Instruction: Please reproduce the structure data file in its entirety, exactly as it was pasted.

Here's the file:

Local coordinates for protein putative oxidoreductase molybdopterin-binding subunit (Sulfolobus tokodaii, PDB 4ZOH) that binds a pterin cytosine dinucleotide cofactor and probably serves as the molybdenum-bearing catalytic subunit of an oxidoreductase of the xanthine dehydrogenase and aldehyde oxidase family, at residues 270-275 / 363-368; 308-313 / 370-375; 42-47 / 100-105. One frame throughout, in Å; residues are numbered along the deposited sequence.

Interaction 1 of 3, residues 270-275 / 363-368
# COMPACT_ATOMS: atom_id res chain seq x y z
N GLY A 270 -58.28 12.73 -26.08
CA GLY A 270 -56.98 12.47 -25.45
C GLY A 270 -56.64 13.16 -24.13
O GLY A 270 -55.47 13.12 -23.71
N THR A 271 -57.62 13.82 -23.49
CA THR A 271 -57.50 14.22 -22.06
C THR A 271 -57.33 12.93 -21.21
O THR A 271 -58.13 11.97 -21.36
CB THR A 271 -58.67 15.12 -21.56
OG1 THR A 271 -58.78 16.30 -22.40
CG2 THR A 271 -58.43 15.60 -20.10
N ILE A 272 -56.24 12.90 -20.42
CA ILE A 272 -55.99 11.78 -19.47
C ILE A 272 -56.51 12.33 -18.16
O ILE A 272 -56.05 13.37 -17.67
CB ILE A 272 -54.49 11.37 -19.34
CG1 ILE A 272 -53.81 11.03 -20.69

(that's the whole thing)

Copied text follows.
Local coordinates for protein putative oxidoreductase molybdopterin-binding subunit (Sulfolobus tokodaii, PDB 4ZOH) that binds a pterin cytosine dinucleotide cofactor and probably serves as the molybdenum-bearing catalytic subunit of an oxidoreductase of the xanthine dehydrogenase and aldehyde oxidase family, at residues 270-275 / 363-368; 308-313 / 370-375; 42-47 / 100-105. One frame throughout, in Å; residues are numbered along the deposited sequence.

Interaction 1 of 3, residues 270-275 / 363-368
# COMPACT_ATOMS: atom_id res chain seq x y z
N GLY A 270 -58.28 12.73 -26.08
CA GLY A 270 -56.98 12.47 -25.45
C GLY A 270 -56.64 13.16 -24.13
O GLY A 270 -55.47 13.12 -23.71
N THR A 271 -57.62 13.82 -23.49
CA THR A 271 -57.50 14.22 -22.06
C THR A 271 -57.33 12.93 -21.21
O THR A 271 -58.13 11.97 -21.36
CB THR A 271 -58.67 15.12 -21.56
OG1 THR A 271 -58.78 16.30 -22.40
CG2 THR A 271 -58.43 15.60 -20.10
N ILE A 272 -56.24 12.90 -20.42
CA ILE A 272 -55.99 11.78 -19.47
C ILE A 272 -56.51 12.33 -18.16
O ILE A 272 -56.05 13.37 -17.67
CB ILE A 272 -54.49 11.37 -19.34
CG1 ILE A 272 -53.81 11.03 -20.69